This medium sized deciduous tree is native to southern United States from Virginia to Alabama where it can be found in open woods, stream banks, and rocky areas. It was first commercially grown near Washington, D.C., in the late eighteenth century accounting for its common name. It is one of the showiest of the hawthorns with its abundant clusters of white flowers in late June, its orange and red foliage in fall, and red berries that persist from fall into winter and are eaten by birds. The simple, lobed leaves emerge reddish in spring before turning dark green. The dense, rounded form of Washington hawthorn make it a good specimen tree but it is also attractive when used in groups or screens. It can also be pruned into a hedge but should not be used where children play because of its thorns that are up to three inches long. It grows well in cities and old plantings can be found in areas of New York City. A member of the rose family and related to apples, it suffers from many of the disease that apples do.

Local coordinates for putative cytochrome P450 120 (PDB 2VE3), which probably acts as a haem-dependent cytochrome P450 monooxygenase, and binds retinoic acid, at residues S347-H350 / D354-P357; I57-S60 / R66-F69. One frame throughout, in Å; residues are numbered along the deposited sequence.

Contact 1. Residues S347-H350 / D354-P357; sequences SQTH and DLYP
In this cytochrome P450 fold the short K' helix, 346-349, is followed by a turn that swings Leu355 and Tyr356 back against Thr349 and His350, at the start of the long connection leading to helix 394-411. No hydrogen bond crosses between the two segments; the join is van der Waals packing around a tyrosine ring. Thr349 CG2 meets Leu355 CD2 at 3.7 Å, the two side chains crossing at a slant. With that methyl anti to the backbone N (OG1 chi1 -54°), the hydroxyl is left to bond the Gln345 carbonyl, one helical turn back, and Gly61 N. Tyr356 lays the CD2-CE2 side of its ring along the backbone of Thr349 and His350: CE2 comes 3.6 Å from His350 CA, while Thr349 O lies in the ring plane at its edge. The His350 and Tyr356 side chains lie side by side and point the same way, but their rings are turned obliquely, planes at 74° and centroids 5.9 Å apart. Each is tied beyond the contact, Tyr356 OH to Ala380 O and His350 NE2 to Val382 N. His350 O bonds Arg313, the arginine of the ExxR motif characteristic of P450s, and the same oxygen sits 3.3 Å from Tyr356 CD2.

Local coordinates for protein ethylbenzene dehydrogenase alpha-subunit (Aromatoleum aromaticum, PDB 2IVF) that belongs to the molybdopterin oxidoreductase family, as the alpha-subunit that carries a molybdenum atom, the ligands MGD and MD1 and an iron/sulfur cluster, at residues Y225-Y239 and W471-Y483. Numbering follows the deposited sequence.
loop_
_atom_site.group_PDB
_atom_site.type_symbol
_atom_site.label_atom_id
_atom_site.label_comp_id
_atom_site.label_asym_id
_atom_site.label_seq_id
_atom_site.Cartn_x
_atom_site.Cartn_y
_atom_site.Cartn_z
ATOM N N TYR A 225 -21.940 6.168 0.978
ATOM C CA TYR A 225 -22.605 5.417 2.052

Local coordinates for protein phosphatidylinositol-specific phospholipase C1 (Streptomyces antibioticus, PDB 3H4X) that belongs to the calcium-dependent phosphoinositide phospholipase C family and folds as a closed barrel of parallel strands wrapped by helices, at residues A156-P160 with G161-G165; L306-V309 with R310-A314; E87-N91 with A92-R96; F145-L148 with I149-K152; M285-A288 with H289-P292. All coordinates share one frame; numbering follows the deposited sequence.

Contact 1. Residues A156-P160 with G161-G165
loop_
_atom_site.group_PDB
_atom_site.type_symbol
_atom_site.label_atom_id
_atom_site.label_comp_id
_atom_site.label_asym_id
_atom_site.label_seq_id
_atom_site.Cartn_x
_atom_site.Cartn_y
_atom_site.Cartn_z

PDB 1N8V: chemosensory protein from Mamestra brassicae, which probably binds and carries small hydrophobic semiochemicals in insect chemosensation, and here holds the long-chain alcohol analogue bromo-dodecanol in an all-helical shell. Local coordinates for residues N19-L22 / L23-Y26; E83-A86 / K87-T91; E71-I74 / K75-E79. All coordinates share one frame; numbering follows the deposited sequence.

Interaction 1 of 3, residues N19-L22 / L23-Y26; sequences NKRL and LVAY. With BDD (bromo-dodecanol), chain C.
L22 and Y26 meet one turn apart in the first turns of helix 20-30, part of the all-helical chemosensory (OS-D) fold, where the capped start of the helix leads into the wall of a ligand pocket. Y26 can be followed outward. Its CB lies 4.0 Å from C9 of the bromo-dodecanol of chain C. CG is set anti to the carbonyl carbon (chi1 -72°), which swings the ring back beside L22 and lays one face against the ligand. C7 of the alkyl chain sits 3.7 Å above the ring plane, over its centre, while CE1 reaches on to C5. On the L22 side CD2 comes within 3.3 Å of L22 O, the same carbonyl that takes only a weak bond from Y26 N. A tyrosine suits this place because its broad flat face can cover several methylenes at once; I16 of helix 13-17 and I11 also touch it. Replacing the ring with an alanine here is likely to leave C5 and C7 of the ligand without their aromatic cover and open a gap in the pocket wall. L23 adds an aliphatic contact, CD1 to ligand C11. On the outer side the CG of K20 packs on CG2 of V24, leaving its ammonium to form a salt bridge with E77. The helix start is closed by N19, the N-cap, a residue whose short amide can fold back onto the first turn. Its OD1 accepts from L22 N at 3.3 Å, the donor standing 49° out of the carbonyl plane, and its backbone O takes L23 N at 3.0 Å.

Type: Deciduous flowering tree
Outstanding Features: Abundant white flowers, bright red fruit
Form: Dense, upright, rounded
Growth Rate: Moderate
Bloom: Corymbs of white five petaled flowers in late spring; red berries in fall persist into winter
Size: 25-30’ H x 20-25′ W
Light: Full sun
Soil: Fertile, moist, well-drained
Hardiness: Zones 4-8
Pests and Diseases: Some resistance to cedar-apple rust; susceptible to apple scab, powdery mildew, leaf spots, fire blight, cankers, borers, lacebugs, leafminers, scale, and caterpillars.
Propagation: Seed (stratification needed); cuttings
Outstanding Selections: ‘Princeton Sentry’ (Almost thornless).